Breeding team aiming to dig up another potato success story

The breeding programme is being conducted by James Hutton Limited for a consortium which includes Grampian Growers, Skea Organics and E Park and Son.

The quest for Scotland’s next multi-million pound potato success story moved a step closer this week with the harvesting of bespoke trials in a Perthshire field.

A half-acre plot near Coupar Angus growing 61 different clones was hand-lifted by a six-man squad and transported to the James Hutton Institute (JHI) for months of assessment and cooking tests alongside potatoes from an identical site in Lincolnshire which were lifted last week.

The breeding programme is being conducted by James Hutton Limited for a consortium which includes Grampian Growers, Skea Organics and E Park and Son. It started in 2012 and is now in the second year of ware trials, but it might take another six years to select a winner.

However potato breeder Vanessa Young said some samples were already looking promising.

“It’s quite exciting. There’s some good material here and we’re looking forward to having a better look at it. We have stuff which we might potentially fast track at this stage if we identify a front runner,” she said.

“At the moment we have quite a lot of quality data and information on PCN resistance. Some samples are looking promising with dual golden and white PCN resistance. We will review the data and report to the group’s annual meeting at the beginning of the year.”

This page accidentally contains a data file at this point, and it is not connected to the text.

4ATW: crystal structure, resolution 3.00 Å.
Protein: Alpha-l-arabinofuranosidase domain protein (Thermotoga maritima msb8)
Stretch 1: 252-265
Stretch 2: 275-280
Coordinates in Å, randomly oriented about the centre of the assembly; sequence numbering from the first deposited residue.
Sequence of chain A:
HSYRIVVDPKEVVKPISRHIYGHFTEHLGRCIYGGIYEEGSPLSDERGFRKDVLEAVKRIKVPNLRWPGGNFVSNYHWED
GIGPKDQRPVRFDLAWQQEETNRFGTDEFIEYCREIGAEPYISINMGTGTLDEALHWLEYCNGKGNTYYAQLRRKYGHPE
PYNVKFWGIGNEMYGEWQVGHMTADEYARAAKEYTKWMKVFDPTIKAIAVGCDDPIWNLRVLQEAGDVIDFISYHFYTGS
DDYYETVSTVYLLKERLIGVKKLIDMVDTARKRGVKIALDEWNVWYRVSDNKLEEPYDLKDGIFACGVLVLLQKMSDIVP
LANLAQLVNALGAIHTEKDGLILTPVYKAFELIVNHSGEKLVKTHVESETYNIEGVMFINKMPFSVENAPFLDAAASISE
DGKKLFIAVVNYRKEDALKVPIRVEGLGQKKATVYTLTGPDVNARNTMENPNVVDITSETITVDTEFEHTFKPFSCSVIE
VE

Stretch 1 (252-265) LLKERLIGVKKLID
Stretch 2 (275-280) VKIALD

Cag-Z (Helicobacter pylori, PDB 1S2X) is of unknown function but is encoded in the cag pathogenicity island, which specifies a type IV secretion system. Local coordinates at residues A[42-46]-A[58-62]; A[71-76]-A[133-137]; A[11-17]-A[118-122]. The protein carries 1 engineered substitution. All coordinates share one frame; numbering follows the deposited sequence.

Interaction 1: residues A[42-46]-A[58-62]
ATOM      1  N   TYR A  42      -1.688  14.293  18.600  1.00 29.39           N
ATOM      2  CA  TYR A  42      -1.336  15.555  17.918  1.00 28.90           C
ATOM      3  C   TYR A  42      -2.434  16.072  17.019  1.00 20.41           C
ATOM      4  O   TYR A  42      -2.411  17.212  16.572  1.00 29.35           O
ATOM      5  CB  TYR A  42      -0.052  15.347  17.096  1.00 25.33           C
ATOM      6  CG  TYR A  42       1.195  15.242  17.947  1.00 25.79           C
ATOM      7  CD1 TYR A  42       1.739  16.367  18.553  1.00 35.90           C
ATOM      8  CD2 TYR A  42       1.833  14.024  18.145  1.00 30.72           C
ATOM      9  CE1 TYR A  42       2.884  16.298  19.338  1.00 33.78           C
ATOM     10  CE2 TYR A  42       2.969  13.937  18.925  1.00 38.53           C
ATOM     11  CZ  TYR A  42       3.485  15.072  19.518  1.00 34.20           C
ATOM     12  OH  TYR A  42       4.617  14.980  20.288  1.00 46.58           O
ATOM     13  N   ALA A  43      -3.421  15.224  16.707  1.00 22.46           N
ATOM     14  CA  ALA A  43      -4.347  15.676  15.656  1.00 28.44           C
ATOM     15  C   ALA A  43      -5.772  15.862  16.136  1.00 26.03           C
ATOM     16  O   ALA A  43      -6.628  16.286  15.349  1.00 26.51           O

Ms Young said the target was a PCN-resistant variety that was suitable for a number of different markets.

She added: “Originally it was just a white or cream-fleshed variety for the fresh market but now we are interested in a processing variety for chipping, salads and crisping so we’re looking at a range of material.”

Grampian Growers managing director Mark Clark and potato manager David Murdie were on the field overseeing the dig alongside the co-operative’s farmer members who were invited for a first glimpse of potential new varieties.

Mr Clark emphasised the importance of finding a successor to Gemson, the co-operative’s multi-million pound success story.

“We started growing Gemson commercially eight years ago and it now represents 30% of our tonnage and accounts for 48% of total business turnover,” he said.

“We grew 185ha of Gemson seed this season and that will rise to 250ha next year. If we didn’t have Gemson these trials wouldn’t be happening.”

Mr Murdie pointed out that Gemson had been discovered at the same stage two ware trials.

“We’re aware of 10 very obvious possibilities to take forward in the samples we’ve seen so far and around 10 will be easily discounted,” he said .

“The problem will be making the decision on the other 40.”

nnicolson@thecourier.co.uk

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